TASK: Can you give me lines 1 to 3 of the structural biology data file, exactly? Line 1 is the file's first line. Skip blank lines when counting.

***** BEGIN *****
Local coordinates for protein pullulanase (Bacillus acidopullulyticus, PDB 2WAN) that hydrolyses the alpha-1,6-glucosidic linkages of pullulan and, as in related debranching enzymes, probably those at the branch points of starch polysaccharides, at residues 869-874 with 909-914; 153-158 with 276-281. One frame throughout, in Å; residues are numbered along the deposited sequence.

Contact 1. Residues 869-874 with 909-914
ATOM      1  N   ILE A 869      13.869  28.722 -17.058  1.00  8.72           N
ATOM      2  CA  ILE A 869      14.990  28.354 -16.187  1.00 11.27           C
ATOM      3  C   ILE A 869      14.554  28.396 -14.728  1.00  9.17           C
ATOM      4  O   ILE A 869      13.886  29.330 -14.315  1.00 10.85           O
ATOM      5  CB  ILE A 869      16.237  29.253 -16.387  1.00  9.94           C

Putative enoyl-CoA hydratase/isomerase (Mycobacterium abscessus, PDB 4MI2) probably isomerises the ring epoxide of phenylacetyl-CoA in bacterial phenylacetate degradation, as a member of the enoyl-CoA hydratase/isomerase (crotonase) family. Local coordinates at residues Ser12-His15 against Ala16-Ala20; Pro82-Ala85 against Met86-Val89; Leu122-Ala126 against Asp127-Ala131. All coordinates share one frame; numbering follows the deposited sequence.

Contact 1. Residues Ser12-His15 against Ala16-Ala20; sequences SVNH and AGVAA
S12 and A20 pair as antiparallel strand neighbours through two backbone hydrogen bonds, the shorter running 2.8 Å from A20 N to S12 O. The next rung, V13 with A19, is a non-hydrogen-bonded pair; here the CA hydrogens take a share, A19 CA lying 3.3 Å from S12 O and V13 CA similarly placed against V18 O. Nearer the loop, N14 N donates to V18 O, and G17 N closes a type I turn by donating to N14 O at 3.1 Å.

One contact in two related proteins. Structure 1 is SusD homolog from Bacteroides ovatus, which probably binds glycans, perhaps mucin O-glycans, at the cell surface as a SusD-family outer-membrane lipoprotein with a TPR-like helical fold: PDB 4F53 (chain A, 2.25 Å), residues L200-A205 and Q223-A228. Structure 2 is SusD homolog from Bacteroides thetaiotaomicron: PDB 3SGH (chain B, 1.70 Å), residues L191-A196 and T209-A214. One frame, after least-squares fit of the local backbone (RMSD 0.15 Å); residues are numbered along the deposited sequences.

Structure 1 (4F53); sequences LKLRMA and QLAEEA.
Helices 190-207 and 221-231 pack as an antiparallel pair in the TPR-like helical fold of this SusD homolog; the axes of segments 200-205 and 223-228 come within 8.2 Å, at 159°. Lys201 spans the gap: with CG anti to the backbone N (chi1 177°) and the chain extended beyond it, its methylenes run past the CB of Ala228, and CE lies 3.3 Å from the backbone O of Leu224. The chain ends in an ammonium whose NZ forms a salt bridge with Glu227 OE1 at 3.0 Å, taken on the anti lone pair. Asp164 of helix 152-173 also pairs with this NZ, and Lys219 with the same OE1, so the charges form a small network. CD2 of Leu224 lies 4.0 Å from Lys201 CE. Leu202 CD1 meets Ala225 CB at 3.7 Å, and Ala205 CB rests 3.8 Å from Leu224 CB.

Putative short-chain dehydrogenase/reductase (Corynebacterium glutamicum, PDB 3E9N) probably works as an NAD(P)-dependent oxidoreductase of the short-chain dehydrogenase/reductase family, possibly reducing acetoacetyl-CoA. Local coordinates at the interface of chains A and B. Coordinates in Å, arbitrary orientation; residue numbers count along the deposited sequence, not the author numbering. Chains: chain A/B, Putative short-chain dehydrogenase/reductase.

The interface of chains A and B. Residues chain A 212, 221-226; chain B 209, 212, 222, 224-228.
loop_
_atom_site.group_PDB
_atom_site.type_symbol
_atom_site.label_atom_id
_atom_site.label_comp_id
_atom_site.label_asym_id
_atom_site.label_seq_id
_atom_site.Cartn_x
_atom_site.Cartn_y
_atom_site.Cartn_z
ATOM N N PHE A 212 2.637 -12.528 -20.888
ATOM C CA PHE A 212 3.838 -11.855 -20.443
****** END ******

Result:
Local coordinates for protein pullulanase (Bacillus acidopullulyticus, PDB 2WAN) that hydrolyses the alpha-1,6-glucosidic linkages of pullulan and, as in related debranching enzymes, probably those at the branch points of starch polysaccharides, at residues 869-874 with 909-914; 153-158 with 276-281. One frame throughout, in Å; residues are numbered along the deposited sequence.

Contact 1. Residues 869-874 with 909-914
ATOM      1  N   ILE A 869      13.869  28.722 -17.058  1.00  8.72           N